This report traces the origin and expansion of the Association of Credit and Rural Assistance (ACAR) in Minas Gerais, Brazil, from the late 1940s to 1960. Created as a joint project between the American International Association (AIA) and the Minas Gerais state government, I highlight how ACAR became a site where international and Brazilian planners adopted rural extension as a method to pursue agricultural transformations. Rural extension provided planners and their cohort of experts a vehicle to convey technology and know-how to farmers in Minas Gerais. While planners and technocrats often critiqued the results of their programmatic efforts, they consistently valorized rural extension over the course of a decade.In the early 1950s, ACAR's infrastructure rapidly expanded in Minas Gerais. Yet, short-term commitments between the AIA and the Minas Gerais state government caused friction over strategies to promote economic development. Renewed political and economic commitment by both parties in the mid-1950s provided longer-term stability. Further, in 1956, Brazil's federal government launched the ACAR model semi-nationally, endorsing the institution's approach to promote agrarian change. This political decision coincided with the standardization of rural extension and the support for access to credit contracts as common practice across the national network. By the late 1950s, ACAR's initial aims of improving the lives of farming families and improving home economics markedly shifted towards increasing agricultural productivity. In doing so, rural extension offered state planners a malleable method to promote science and technology to intensify farm production, while avoiding calls for large-scale land reform.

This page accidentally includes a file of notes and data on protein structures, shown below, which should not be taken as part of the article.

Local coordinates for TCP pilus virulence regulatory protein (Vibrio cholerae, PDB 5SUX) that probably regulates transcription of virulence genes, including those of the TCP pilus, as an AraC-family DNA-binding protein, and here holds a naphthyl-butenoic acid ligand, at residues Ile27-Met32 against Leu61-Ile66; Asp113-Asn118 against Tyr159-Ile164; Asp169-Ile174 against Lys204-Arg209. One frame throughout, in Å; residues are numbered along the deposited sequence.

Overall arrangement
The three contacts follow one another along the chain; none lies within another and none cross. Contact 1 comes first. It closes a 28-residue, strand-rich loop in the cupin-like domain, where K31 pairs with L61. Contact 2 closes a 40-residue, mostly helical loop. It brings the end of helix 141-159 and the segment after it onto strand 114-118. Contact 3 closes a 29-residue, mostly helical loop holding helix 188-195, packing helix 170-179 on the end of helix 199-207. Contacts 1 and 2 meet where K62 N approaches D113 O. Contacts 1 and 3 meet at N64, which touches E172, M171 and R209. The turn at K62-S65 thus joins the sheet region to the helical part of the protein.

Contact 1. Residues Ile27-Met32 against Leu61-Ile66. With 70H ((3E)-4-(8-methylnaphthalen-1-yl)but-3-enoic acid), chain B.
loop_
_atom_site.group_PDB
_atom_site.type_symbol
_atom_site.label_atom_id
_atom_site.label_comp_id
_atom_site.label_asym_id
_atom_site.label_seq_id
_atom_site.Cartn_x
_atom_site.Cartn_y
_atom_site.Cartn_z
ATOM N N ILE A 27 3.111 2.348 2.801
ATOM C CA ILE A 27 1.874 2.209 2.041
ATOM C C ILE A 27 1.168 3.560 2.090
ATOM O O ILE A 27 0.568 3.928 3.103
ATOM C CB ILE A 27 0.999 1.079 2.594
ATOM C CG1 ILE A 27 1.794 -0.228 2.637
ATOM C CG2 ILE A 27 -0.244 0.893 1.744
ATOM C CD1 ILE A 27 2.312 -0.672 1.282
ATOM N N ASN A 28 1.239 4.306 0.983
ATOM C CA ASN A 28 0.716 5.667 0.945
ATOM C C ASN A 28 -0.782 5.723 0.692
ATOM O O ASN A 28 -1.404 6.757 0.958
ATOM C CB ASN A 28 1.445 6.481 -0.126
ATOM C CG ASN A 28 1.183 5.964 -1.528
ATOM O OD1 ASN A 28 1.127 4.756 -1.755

My visit to the Rockefeller Archive Center (RAC) was motivated by two interrelated research projects. The first was to study materials related to the transnational construction of the academic field of Afro-Brazilian studies in the 1930s and 1940s. The second project was to focus on the impact of the making of Afro-American studies and African studies proper, in both North and South America, and on the life and trajectories of the independence leaders of African countries from the 1950s – especially the Mozambican, Eduardo Chivambo Mondlane. The week I spent at the Rockefeller Archive Center, thanks to a small research stipend which I obtained, has proven highly productive for both research projects.
In the context of the "Decade of Development," and as part of the non-military strategies of containment of communism, different public and private US. institutions turned their attention to projects of technical assistance in Asia, Africa, and Latin America that sought to modernize the legal systems of the countries of the Third World. In the Inter-American context, several initiatives were promoted under the label "Law and Development" (LD). Financed mostly by the Ford Foundation and USAID, they were conceived and implemented in the 1960s and the 1970s by those institutions, in cooperation with US law schools (Harvard, Stanford, Wisconsin, and Yale, among others) and local universities in Brazil, Chile, Colombia, Costa Rica, and Peru. The common purpose of these programs was the transformation of the national legal systems following the US model. The effort centered on removing obstacles to development attributed to obsolete legal structures and a conception of the role of the law and lawyers incompatible with the challenges of modernization.